What is the mechanism that makes a person say "I will" instead of "I'll try?" What makes a person say "I know" instead of "I guess?" It's confidence, is it not?

Let me define confidence. At it's heart, it is not associated with alpha males, or anything like that. Confidence at its core is a person's ability to trust himself or herself. It has nothing to do with pride; pride comes out of confidence; it is not it's precursor. Another misconception of confidence is that it means knowing that you cannot fail. It is not so. A confident man is aware that he is as capable of failure as anyone else; he simply knows that he can overcome it. Similarly, as I mentioned yesterday, it is knowing and accepting that there is a chance for error.

A confident mindset is crucial when one lives in this world; that is why everyone tries so hard to crush it. How many children are taught to be afraid of making an error? Doesn't society shun those who err out of lack of knowledge? Those who no longer have confidence have a great excuse, they were born into it, shaped that way by their society and their loving parents. However it is only an excuse. Bear with me now, I am quite ruthless; but anyone has the ability to overcome society. A truly confident mind will overcome shame. Mentality cannot be broken; one needs a visit to any particular asylum to confirm that statement is true. It is even more so with confidence. It cannot be broken by others. It is yours to wield, and yours to discard, at any moment.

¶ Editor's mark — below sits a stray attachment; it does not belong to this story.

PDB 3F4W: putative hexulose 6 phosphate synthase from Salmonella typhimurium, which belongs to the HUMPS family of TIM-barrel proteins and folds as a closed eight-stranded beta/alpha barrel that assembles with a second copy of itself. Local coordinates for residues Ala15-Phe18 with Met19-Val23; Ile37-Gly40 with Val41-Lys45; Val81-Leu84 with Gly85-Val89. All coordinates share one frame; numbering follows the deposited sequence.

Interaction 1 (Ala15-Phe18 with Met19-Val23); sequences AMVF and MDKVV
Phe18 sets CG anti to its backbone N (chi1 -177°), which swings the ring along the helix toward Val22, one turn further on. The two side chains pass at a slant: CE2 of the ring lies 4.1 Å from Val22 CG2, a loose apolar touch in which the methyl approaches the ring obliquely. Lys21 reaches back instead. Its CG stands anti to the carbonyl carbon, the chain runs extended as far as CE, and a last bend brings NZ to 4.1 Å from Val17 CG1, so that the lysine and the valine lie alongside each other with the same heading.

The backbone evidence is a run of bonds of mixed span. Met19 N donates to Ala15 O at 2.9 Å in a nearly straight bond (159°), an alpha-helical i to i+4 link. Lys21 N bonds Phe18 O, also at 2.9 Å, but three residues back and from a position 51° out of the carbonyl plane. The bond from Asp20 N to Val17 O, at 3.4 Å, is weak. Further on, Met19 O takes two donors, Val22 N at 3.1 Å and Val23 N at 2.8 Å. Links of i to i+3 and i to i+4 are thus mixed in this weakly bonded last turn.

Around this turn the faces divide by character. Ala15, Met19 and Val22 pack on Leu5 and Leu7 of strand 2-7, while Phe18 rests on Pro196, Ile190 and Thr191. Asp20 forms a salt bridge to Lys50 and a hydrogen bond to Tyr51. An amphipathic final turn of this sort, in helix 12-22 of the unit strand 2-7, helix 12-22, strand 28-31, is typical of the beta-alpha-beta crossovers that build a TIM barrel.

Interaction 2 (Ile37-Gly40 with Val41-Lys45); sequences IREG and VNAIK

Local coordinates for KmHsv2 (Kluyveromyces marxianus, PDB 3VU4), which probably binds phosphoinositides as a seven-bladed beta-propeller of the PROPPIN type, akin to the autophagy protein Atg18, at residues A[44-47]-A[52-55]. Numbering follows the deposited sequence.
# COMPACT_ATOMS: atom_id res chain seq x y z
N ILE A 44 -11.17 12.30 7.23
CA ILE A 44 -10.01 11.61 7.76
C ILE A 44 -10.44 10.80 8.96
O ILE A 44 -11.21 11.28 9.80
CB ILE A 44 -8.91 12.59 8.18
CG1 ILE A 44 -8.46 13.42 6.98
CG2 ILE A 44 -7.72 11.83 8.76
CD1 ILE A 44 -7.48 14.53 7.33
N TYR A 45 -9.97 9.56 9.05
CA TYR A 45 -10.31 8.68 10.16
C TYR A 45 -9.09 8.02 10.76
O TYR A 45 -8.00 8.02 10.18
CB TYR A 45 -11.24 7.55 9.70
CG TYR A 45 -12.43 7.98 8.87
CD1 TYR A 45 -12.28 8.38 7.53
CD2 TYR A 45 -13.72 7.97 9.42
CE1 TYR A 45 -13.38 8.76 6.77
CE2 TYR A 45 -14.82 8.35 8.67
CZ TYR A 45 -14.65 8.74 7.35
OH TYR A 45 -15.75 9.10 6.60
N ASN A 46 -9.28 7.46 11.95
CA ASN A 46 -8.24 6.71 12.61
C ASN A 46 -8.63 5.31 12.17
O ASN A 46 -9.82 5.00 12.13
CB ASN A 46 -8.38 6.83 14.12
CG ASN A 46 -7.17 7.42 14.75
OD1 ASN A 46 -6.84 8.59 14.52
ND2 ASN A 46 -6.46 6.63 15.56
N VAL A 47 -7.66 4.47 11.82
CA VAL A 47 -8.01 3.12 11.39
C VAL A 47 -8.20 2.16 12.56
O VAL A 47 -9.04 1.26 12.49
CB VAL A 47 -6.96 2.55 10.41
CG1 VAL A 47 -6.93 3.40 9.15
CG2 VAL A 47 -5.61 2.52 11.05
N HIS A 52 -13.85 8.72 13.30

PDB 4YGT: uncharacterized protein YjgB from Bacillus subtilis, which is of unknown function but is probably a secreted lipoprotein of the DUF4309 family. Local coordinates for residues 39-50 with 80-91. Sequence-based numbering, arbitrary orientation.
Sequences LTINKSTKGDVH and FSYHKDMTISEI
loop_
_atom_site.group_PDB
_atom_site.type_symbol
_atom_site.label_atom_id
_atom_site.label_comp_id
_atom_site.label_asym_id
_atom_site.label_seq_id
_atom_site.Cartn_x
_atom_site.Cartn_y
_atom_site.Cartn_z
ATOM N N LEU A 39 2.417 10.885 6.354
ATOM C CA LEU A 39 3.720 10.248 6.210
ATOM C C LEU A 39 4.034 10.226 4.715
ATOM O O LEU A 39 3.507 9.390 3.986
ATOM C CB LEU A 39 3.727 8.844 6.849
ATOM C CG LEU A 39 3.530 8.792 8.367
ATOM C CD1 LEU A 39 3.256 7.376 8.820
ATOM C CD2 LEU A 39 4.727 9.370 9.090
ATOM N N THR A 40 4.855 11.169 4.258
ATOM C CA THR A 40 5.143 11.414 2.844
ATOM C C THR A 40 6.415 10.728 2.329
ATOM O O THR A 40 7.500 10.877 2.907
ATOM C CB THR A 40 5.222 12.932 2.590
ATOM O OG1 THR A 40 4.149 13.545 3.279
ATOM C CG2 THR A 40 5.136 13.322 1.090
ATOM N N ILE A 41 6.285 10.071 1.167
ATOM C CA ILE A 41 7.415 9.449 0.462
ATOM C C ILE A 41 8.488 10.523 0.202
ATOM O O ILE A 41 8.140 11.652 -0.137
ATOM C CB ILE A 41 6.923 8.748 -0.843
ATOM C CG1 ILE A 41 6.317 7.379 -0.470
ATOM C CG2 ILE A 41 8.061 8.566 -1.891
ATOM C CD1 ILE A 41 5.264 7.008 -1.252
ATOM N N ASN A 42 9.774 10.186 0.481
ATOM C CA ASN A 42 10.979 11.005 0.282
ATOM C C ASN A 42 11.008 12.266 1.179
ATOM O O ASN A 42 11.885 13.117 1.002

My condolences for the many people my age who have long since discarded theirs.

Tuesday, November 22, 2011

Day 1

First aphorism

"Everything I perceive of the world is a reflection of myself. I must always think twice before I declare the world as unjust. Perhaps the fault is my own." 

This is a logical keystone that I come back to time and time again, and thus I felt compelled to state it on my first day. Any and all analysis conducted will never be truly objective because the mind knows what it wants to find, and is rarely pleased at being disproved. Perhaps this only applies to me; nonetheless I will still admit it.